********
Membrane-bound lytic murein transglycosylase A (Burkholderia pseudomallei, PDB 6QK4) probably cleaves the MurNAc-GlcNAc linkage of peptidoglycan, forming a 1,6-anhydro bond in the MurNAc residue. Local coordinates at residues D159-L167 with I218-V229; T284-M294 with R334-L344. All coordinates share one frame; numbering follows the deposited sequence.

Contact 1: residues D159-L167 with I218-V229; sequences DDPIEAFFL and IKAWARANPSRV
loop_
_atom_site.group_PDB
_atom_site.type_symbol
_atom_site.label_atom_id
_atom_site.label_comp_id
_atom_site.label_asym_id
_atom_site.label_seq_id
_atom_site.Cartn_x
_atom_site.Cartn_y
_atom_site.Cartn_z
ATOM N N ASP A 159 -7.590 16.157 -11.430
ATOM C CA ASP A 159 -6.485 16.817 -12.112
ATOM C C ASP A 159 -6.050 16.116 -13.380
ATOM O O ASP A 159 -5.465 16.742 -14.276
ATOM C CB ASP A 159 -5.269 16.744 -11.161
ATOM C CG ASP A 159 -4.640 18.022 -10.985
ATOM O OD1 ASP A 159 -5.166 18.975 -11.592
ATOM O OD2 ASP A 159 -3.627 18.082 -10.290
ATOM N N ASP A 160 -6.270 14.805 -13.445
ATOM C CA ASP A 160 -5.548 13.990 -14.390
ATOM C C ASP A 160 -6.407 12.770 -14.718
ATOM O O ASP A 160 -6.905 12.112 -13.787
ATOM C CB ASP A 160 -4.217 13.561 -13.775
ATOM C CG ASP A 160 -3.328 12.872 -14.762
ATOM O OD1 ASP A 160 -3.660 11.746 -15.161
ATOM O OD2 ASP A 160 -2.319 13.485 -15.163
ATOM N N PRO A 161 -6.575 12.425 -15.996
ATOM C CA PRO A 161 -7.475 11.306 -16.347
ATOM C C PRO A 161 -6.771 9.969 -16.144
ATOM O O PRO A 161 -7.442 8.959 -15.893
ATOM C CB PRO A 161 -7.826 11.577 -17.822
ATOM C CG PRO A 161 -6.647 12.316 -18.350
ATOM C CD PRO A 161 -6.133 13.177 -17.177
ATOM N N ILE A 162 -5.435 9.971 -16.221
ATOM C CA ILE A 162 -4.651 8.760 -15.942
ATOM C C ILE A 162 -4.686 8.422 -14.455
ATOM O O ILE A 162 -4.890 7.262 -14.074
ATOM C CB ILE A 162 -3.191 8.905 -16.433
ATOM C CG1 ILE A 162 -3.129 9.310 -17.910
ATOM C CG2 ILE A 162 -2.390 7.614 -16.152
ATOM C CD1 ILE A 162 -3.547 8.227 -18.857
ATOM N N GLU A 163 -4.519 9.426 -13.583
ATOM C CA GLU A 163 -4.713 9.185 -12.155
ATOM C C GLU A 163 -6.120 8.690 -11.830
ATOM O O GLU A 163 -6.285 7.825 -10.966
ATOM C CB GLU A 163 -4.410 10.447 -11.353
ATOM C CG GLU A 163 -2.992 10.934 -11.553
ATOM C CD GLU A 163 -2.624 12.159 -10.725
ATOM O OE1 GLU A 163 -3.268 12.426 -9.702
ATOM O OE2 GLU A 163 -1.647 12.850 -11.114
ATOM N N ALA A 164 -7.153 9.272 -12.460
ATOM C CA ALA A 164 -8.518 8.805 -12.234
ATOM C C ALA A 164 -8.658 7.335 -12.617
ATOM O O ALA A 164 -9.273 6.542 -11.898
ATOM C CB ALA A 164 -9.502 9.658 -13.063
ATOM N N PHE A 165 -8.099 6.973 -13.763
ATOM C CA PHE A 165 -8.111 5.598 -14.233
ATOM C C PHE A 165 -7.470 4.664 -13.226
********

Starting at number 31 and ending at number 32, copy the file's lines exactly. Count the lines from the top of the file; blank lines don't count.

ATOM C C PRO A 161 -6.771 9.969 -16.144
ATOM O O PRO A 161 -7.442 8.959 -15.893